Batori

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Batori
—  Settlement in Rai  —
Main road in Batori
Satellite image of Batori (blue) and Doga Runann (white)
Country Abeldane Flag.svg Abeldane Empire
State Flag of Rai Abelden.png Grand Duchy of Rai
Established 30 June 2017
Area
 - Total 0.0427 km2 (0 sq mi)
Population (2020)
 - Total 0

Batori, officially the Rai – Batori Protected Territory, is a settlement and protected natural area in the Grand Duchy of Rai, a federal state of the Abeldane Empire. Despite being an uninhabited area, it is nominally the capital of the Grand Duchy since 2017. Additionally, it is Rai's only territory since the relinquishing of the Grand Duchy's North American claims.

Batori borders Argentina on all sides except for its western border, which limits Sabia and Verona (through the Doga Runann Dependency) and is subjected to a 2019 border treaty between Sabia and Verona and Abelden which mandates the free movement of people and goods across the frontier.

The word batori comes from the Sabian language, the official language of Rai; it is a compound word made up of the root bat-, from batu (meaning "south") and ori, which means "thing", but is originally a contraction of orasu ("forest"). The settlement gives its name to the Marquisate of Batori, a peerage title currently held by the reigning Grand Duke of Rai, Tarik.

Geography

Batori is located in the broader area known as Ħanjago, which includes all of Sabia and Verona's southern territories. The settlement is located within a flat open area bordering the Autonomous City of Buenos Aires in Argentina to the North and East and the Doga Runann Dependency in Sabia and Verona to the Southwest. These territories lay 25 m (82 ft) above sea level, mostly covered in pastures and presenting a mild degree of biodiversity in fauna and flora.

The Rai border with Sabia and Verona is subject to an international treaty signed between Abelden and the Sabioveronese state which allows for the free movement of people and goods; the treaty has been in place since 7 March 2019.[1] Since 2020, Batori has been a protected area (officially known as the Rai – Batori Protected Territory) under the Protected Areas Act 2019.[2]

Climate

Batori has a humid subtropical climate (Köppen Cfa), with very humid summers and mild winters. The warmest month is January, with a daily average of 25.1 °C (77.2 °F). Most days see temperatures in the 28 to 31 °C (82 to 88 °F) with nights between 16 to 21 °C (61 to 70 °F). Heat waves from Brazil can push temperatures above 35 °C (95 °F), yet Rai is subject to cold fronts that bring short periods of pleasant weather and crisp nights. Relative humidity is 64–70% in the summer, so the heat index is higher than the true air temperature. Spring (September to November) and autumn (March to May) are generally mild and volatile, with averages temperatures of around 17 °C (63 °F) and frequent thunderstorms, especially during the spring.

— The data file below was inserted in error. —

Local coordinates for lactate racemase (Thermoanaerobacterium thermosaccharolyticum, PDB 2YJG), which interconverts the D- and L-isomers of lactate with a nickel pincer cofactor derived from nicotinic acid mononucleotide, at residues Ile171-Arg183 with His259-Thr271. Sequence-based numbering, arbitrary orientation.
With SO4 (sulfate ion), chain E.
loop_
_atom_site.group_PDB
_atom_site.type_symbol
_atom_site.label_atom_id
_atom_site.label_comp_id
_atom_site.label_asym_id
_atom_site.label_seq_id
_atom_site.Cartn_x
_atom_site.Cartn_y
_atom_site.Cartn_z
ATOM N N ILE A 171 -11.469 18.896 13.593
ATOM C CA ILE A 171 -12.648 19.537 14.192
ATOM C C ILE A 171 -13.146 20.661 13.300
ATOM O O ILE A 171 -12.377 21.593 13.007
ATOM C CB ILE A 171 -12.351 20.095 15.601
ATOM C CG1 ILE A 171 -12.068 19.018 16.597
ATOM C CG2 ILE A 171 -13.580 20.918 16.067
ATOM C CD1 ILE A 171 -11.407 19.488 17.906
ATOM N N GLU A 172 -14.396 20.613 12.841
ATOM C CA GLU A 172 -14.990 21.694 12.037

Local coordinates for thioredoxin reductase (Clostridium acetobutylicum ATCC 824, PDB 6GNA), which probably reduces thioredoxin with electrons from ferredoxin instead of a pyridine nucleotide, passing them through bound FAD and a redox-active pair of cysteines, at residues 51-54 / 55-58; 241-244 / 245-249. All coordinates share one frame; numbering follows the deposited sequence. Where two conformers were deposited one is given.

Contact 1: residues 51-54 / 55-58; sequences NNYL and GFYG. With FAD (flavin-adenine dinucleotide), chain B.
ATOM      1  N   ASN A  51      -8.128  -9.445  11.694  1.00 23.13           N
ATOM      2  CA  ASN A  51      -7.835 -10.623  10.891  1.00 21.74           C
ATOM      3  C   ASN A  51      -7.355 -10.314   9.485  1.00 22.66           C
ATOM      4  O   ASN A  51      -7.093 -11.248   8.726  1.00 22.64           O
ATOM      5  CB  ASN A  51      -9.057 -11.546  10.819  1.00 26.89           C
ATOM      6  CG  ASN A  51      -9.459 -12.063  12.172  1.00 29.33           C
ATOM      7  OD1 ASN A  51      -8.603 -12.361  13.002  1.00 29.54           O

Winters are temperate, though frost may be experienced from May to September. Relative humidity averages in the upper 70s%, which means the territory is subjected to moderate to heavy fogs during autumn and winter. July is the coolest month, with an average temperature of 10.9 °C (51.6 °F). Cold spells originating from Antarctica occur almost every year, and combined with the high wintertime humidity, conditions in winter may feel much cooler than the measured temperature. Most days peak reach 12 to 17 °C (54 to 63 °F) and drop to 3 to 8 °C (37 to 46 °F) at night. Southerly winds may keep temperatures below 10 °C (50 °F) for a few days, whereas northerly winds may bring temperatures above 20 °C (68 °F) for a few days; these variations are normal.

Spring is very windy and variable: there may be heat waves with temperatures of 35 °C (95 °F) even in early October, as well as periods of much colder weather with highs close to 10 °C (50 °F). Frost has been recorded as late as early November, although this is unusual. Severe thunderstorms are likely between September and December.

Batori receives 1,242.6 mm (49 in) of rainfall per year. Rain can be expected at any time of year and hailstorms are not unusual.

References